Today's Economic Docket: Deteriorating Case-Shiller, Confidence And Richmond Fed, $35 Billion In 2 Year Bonds

Tyler Durden's picture

The trend in house prices appears to be worsening. We expect an acceleration in the decline in the Case-Shiller measure for February. Modest POMO closing at 11am will do little to offset the $35 billion in 2 Year notes to be auctioned off at 1 pm.

9:00: S&P/Case-Shiller home price index (February): Faster decline. Over the last 2-3 months, the various measures of US house prices (FHFA, Core Logic, Zillow, Radar Logic, Median Existing Home Sales Prices) have deteriorated at an accelerating rate. We expect a similar message from the Case-Shiller report this morning, with the 20-city index falling by 0.3% mom (seasonally adjusted) after a 0.2% decline in January.
Median forecast (of 20): -0.4%; last -0.2%.
10:00: Conference Board confidence index (March): Slight improvement. After last month’s sizable decline, we see room for a partial recovery in the Conference Board’s measure of consumer confidence. An ongoing improvement in labor market conditions may have offset the negative impact of further increases in gasoline prices on household sentiment. Our forecast for a rise to 65.0 would leave the index well-below its February level of 72.0.
Median forecast (of 68): 64.5; last 63.4.
10:00: Richmond Fed survey (April): Likely still high. Following the very large decline in the Philadelphia Fed’s manufacturing index, the second-tier regional surveys have taken on added importance. Last month the Richmond Fed measure declined slightly, but remained at a high level of 20.0.
Median forecast (of 8): +20; last +20.

11:00: Fed monetizes $1.5-$2.5 billion. Today Brian Sack will flood market with just a modest ~$2 billion after it buys bonds maturing betwee 05/15/2021-11/15/2027.

13:00: Treasury auctions off $35 billion in 2 Year bonds (CUSIP: YB7) . Primary Dealers buy about 55%, flip 15% back to Fed one week later.

From GS and ZH

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gabeh73's picture

I just listened to a Richmond Fed Lackner speech/podcast. At the Q&A at the end he says he "doesn't think it is likely at all that the US Dollar would lose reserve currency status, but if we did then we could get by fine"


The guy is a joke... makes Alex Jones seem less outrageous.

Go listen to a IMF podcast(free) on the importance of figuring out how to get more taxes out of the african people to increase the revenue going to corrupt governments. This makes Alex Jones look pretty damn good for a radio talk show host.

Cdad's picture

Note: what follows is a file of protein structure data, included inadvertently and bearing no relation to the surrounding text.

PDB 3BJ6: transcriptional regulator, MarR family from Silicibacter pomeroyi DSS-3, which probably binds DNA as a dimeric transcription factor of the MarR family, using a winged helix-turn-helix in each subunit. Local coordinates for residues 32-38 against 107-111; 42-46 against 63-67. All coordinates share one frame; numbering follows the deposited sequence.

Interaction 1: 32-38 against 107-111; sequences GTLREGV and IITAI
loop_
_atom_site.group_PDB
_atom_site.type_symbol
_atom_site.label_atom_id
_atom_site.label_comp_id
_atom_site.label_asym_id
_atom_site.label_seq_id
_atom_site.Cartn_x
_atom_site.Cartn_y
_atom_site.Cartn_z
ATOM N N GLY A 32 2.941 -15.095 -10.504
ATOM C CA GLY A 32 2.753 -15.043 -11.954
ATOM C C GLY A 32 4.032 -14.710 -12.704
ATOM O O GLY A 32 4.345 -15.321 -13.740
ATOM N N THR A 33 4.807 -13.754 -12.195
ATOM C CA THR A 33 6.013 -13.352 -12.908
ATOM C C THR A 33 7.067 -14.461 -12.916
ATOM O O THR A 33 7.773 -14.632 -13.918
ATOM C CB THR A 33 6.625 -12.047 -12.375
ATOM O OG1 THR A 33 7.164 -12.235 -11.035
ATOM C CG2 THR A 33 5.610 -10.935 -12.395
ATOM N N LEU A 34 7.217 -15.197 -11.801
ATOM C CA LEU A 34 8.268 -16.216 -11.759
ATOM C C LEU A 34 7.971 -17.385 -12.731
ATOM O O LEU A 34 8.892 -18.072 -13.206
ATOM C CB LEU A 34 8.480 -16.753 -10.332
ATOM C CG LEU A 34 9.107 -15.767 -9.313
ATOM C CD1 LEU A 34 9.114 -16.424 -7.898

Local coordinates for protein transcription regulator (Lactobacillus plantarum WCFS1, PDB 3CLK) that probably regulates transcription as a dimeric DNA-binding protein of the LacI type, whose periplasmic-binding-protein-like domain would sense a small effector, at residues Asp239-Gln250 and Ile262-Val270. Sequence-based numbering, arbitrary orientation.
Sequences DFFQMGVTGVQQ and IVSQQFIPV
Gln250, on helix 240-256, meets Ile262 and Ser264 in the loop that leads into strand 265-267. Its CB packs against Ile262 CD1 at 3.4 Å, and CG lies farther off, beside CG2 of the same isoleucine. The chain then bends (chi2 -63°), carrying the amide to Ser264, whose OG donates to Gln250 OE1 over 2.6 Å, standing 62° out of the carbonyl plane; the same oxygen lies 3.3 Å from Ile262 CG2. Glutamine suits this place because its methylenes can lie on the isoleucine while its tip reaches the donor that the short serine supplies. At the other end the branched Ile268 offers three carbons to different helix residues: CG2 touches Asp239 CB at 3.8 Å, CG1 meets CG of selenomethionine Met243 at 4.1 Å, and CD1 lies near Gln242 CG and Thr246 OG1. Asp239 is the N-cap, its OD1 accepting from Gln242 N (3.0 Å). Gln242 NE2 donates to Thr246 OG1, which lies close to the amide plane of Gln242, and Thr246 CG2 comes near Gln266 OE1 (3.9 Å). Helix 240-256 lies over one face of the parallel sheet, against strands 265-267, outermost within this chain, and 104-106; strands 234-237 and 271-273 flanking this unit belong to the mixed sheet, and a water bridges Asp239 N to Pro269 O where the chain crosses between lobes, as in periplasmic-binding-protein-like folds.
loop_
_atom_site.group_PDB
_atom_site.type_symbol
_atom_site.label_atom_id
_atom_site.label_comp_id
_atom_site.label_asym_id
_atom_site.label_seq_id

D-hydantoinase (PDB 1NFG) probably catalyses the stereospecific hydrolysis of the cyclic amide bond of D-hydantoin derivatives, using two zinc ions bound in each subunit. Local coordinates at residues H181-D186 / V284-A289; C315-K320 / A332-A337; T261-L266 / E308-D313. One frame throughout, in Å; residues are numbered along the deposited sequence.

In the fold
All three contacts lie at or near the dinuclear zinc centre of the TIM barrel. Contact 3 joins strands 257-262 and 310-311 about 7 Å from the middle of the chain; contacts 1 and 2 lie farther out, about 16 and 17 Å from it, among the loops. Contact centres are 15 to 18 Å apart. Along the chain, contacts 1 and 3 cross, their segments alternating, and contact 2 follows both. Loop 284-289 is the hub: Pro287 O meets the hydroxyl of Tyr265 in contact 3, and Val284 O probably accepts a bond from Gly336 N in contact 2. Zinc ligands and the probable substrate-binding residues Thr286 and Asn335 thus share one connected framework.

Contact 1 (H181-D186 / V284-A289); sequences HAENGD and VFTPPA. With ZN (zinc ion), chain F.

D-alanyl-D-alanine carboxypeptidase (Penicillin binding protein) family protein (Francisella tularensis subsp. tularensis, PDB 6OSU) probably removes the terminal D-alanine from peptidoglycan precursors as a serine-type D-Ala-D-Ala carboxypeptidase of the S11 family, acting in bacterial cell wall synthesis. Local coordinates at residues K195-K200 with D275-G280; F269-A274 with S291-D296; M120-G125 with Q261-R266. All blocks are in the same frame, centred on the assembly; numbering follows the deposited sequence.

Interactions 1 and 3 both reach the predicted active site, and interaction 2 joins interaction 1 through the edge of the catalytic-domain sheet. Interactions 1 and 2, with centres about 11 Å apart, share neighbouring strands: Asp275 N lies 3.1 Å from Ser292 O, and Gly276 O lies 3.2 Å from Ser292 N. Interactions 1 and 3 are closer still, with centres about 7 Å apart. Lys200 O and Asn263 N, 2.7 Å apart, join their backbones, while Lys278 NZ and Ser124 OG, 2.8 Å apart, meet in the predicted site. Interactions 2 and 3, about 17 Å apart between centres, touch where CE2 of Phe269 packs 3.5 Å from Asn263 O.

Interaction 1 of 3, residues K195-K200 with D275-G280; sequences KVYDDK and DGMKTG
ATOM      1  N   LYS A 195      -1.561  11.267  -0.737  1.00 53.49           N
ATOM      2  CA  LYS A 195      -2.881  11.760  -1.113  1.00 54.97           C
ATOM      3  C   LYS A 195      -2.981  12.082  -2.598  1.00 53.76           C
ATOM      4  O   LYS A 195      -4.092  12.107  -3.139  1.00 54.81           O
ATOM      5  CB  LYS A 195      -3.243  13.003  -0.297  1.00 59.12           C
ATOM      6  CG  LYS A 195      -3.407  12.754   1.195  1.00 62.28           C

Modest POMO closing at 11am will do little to offset the $35 billion in 2 Year notes to be auctioned off at 1 pm.

Sweet.  I wish the government could come up with a method of even more quickly accumulating debt.  I wish they could monetize a trillion dollars in debt per POMO...on the way to a kajillion.  I wish we could have debt auctions equivalent to three times the GDP of the the moon and mars.  I wish they would just raise the debt ceiling to infinity, and then have an auction of infinity 30 year notes.

SheepDog-One's picture

Right, why go with little bits and pieces nonsense when the clowngress can simply raise the debt ceiling to $5 quadrillion, and the FED can go monetize $10 trillion per day....hey if its all good then its ALL GOOD!

topcallingtroll's picture

Is that the deflation monster i am hearing off in the distance?

SheepDog-One's picture

Yes deflation in what you own dollars and homes, severe inflation in everything else you need to buy daily.

Boilermaker's picture

Today's Economic Docket:  Rising Equities and Soaring REITS on Pathetic Volume

SheepDog-One's picture

Remember Zimbabwe's stock market would go up 100% gains day after day. 

Johnny Lawrence's picture

I'm in the deflationary collapse camp, but if the market was going up 100% everyday, somehow I think Americans would think that all is well.

Boilermaker's picture

Most people don't even know what their 401(k) accounts even represent.  They only know the balance of the account.  If it goes up, then the world is full of gum drops and rainbows.  Yes, they are that stupid.

Silverhog's picture

I wonder what the Consumer Confidence number would be if Food Stamps were cut back?

NotApplicable's picture

Oh, but they are!
One price increase at a time.

SheepDog-One's picture

50 million or so 'american consumers' suddenly cut off from food stamps and govt pay for being unemployed, probably muddy the consumer confidence numbers a bit, just guessing.

Johnny Lawrence's picture

Today's Economic Docket: Does it even matter?

Caviar Emptor's picture

Yup. Housing in a tailspin as expected in all metro areas except DC (where politicos use free Fed cash to bid on their own houses)

I Got Worms's picture

I live in Austin. Sold my home of 7.5 years in January, and got asking price in a week (suckers). Put all proceeds into gold and silver, rent a home now, and have been very happy with it all. Friends keep telling me what a mistake it was, that the Austin market is "different." I'm happy with my decision, no regrets at all (other than missing my neighbors). I am a little surprised to see that the housing market continues to be quite stable, and see new home construction all over the place. So is Austin truly "different," or just on a different timetable than the rest of the country?

Youri Carma's picture

US home prices fall for 8th month in Feb – S&P/Case, 26 April 2011, (Reuters)


Average home prices across the United States are back to levels where they were in the summer of 2003.

“There is very little, if any, good news about housing. Prices continue to weaken, trends in sales and construction are disappointing,” David Blitzer, chairman of the Index Committee at S&P Indices, said in a statement.

The glut of houses up for sale has kept prices low and the market has struggled to regain traction since a home buyer tax credit expired last spring.